“You’re awfully demanding.”
“Yes, and as I recall, you like that. Now, Lilah.”
She sighed and opened her eyes, finding that they were very high off the ground. She’d had no idea how it would feel, but it looked as though there were nothing directly below her. All she could see was straight through the glass, which meant everything in front and around her. She gulped at the mix of vulnerability and excitement and studied her pilot.
His sunglasses were silver mirrored frames and gave nothing of his thoughts away. Though piloting a helicopter appeared to take all his limbs—both his hands and his feet were occupied—he was completely in control, aware of everything going on around them: the sky, the instruments, the ground, her. Her eyes were drawn time and time again to those hands, those long fingers moving precisely and surely, in perfect control, just like when they’d been in his bed and he’d handled her much in the same way he was handling instruments . . .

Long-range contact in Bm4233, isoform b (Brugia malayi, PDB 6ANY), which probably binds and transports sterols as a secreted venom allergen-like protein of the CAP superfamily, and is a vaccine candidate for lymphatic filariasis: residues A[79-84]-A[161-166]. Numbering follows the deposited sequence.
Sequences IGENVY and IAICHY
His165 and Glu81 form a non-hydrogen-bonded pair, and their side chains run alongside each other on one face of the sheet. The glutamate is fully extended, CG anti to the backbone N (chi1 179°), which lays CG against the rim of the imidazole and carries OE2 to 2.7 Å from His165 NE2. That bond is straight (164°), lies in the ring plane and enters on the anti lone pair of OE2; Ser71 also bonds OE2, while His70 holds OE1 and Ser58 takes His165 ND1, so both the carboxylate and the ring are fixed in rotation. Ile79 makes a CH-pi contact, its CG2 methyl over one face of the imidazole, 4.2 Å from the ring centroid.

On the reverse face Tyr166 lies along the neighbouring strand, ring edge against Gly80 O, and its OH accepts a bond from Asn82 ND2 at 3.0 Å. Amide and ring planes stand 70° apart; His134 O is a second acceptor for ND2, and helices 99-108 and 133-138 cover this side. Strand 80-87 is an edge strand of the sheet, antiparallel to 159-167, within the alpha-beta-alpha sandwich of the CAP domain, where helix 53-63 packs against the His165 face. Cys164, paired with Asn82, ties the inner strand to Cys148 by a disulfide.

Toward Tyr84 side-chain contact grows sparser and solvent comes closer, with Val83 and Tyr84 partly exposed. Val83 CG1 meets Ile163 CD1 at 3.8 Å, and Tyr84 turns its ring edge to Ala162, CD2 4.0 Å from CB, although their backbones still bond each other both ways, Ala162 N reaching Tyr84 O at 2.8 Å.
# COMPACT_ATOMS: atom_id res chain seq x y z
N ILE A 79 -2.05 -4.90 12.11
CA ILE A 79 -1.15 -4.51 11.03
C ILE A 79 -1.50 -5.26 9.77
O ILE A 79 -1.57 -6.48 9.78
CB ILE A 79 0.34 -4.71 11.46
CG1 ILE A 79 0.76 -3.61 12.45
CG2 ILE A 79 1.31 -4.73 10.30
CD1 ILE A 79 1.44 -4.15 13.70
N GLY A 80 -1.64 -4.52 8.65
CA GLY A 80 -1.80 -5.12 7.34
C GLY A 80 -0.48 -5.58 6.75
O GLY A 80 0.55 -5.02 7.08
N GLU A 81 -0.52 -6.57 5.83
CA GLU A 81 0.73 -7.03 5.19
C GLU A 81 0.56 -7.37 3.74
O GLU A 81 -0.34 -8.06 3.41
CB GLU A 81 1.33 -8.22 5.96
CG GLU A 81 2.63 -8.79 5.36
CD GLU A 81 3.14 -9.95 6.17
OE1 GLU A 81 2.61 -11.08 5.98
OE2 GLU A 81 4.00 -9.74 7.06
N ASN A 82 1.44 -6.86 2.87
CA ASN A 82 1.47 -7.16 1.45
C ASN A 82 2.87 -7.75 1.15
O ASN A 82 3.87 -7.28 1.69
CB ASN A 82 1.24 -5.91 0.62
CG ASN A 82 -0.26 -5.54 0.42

Turning his head, he met her gaze, the very corners of his mouth barely tilting up. “You okay?”
No. “Yes.” He was far too sexy. She needed a distraction for herself. “If you don’t have a home base anywhere,” she said, “where do you keep all your stuff?”
He went brows up. “Where did that question come from?”
“It was either that or ‘Are we there yet?’”
That got her an almost smile. “I don’t tend to keep much stuff.”
“Is that your favorite question, ‘why’?”
“Yes. Right after ‘Are the donuts two for one today?’”
He laughed. “The why is simple. My life hasn’t really been my own for years now. When and if that changes, I’ll figure out where ‘home base’ is.”
“But why isn’t your life your own?”
The chopper dipped and she gasped and grabbed the armrests on either side of her hips. “What was that?”
“A pocket of air.” Utterly unconcerned, he made an adjustment to the instruments. “I’ll take us up a bit higher for a smoother ride.”
Oh God. They were going even higher. Be Amelia Ear-hart , she told herself, but it didn’t work. Maybe because things hadn’t ended so well for Amelia. Choosing not to think on that too deeply, she pulled out her cell phone.
“You won’t have reception up here,” he said. “Nor would anyone be able to hear you.”
“I need to text everyone my good-byes.”
A big hand settled over hers. “In the seat behind you, grab my bag.”
When she’d done that, he reached over and pulled out his camera. He flicked off the lens cover and turned it on. Then he set it to auto mode.